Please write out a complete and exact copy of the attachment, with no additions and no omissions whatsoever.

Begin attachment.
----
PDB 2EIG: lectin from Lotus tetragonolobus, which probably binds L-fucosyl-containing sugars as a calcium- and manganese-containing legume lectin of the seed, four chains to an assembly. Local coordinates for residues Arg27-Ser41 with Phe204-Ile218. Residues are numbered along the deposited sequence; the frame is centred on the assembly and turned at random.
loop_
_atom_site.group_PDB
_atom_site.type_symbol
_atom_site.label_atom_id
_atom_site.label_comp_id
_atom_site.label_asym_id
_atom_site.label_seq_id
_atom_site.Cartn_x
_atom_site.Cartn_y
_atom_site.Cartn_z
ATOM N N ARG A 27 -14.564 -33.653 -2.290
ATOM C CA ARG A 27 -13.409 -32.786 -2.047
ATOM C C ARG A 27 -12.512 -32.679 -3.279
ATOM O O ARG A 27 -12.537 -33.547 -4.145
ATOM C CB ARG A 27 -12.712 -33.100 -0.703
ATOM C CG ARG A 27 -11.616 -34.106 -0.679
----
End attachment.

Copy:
PDB 2EIG: lectin from Lotus tetragonolobus, which probably binds L-fucosyl-containing sugars as a calcium- and manganese-containing legume lectin of the seed, four chains to an assembly. Local coordinates for residues Arg27-Ser41 with Phe204-Ile218. Residues are numbered along the deposited sequence; the frame is centred on the assembly and turned at random.
loop_
_atom_site.group_PDB
_atom_site.type_symbol
_atom_site.label_atom_id
_atom_site.label_comp_id
_atom_site.label_asym_id
_atom_site.label_seq_id
_atom_site.Cartn_x
_atom_site.Cartn_y
_atom_site.Cartn_z
ATOM N N ARG A 27 -14.564 -33.653 -2.290
ATOM C CA ARG A 27 -13.409 -32.786 -2.047
ATOM C C ARG A 27 -12.512 -32.679 -3.279
ATOM O O ARG A 27 -12.537 -33.547 -4.145
ATOM C CB ARG A 27 -12.712 -33.100 -0.703
ATOM C CG ARG A 27 -11.616 -34.106 -0.679